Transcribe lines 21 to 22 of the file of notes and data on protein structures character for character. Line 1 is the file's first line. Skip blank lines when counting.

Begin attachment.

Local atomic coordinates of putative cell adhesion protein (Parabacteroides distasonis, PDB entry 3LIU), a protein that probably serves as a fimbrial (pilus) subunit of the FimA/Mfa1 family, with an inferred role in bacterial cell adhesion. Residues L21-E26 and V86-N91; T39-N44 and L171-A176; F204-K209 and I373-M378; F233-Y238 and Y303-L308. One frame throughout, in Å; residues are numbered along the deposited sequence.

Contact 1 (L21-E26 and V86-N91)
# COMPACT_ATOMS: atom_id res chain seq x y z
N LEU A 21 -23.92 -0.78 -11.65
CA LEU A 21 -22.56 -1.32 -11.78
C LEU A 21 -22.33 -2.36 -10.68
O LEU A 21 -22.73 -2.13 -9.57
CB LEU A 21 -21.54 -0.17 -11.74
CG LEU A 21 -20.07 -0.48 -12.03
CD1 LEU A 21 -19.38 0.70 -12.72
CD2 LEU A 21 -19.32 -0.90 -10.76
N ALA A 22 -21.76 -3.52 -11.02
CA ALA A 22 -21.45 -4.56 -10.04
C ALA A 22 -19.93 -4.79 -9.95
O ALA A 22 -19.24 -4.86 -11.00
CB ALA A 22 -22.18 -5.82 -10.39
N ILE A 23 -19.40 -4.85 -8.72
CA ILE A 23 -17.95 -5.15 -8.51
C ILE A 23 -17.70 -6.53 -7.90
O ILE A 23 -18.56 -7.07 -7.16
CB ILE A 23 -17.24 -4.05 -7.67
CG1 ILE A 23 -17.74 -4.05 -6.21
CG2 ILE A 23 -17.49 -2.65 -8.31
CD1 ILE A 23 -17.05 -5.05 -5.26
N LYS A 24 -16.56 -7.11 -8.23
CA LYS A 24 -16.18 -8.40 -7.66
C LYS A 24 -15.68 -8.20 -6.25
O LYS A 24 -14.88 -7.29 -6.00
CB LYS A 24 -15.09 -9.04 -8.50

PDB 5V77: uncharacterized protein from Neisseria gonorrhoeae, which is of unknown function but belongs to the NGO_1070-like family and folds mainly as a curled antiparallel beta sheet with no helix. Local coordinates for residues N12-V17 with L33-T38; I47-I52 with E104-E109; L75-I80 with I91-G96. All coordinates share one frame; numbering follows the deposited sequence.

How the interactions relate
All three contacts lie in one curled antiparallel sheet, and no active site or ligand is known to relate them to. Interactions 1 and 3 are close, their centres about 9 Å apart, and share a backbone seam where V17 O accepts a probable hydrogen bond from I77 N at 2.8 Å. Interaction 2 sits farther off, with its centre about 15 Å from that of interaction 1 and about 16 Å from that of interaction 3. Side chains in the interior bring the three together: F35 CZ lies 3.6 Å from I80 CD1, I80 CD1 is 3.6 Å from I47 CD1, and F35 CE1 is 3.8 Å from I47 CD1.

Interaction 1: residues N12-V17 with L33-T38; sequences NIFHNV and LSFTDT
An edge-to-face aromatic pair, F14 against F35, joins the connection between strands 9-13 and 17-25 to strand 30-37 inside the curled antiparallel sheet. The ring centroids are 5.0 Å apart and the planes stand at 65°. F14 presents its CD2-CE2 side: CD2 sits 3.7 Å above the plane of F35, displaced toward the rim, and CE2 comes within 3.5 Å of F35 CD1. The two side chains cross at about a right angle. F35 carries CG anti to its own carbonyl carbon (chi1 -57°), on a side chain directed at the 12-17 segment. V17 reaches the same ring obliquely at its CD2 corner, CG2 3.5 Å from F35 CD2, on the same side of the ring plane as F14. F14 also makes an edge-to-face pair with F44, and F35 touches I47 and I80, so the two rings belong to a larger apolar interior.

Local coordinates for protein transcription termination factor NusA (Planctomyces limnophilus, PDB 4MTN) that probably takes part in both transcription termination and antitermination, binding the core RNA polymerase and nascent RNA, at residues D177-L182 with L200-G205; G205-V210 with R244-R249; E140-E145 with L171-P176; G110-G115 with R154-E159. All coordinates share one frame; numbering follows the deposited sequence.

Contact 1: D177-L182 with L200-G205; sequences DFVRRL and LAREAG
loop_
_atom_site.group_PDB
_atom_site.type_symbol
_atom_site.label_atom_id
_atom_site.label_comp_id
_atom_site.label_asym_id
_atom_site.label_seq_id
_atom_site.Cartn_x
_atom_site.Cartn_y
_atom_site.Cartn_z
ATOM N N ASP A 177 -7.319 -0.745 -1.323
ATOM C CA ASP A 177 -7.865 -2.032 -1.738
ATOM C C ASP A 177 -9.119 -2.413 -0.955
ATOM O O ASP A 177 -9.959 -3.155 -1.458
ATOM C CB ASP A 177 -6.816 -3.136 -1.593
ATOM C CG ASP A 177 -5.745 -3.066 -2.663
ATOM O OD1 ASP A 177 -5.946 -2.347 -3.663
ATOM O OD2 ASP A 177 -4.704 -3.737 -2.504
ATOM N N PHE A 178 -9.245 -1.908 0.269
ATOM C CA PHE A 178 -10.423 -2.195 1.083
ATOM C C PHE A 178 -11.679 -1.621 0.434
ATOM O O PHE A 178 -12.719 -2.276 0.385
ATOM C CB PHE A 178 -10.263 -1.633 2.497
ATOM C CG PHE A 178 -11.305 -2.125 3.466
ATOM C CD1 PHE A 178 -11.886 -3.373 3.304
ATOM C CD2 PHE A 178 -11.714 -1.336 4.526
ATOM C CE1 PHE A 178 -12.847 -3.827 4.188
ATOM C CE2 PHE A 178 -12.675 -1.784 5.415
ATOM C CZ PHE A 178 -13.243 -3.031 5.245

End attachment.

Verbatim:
CB ILE A 23 -17.24 -4.05 -7.67
CG1 ILE A 23 -17.74 -4.05 -6.21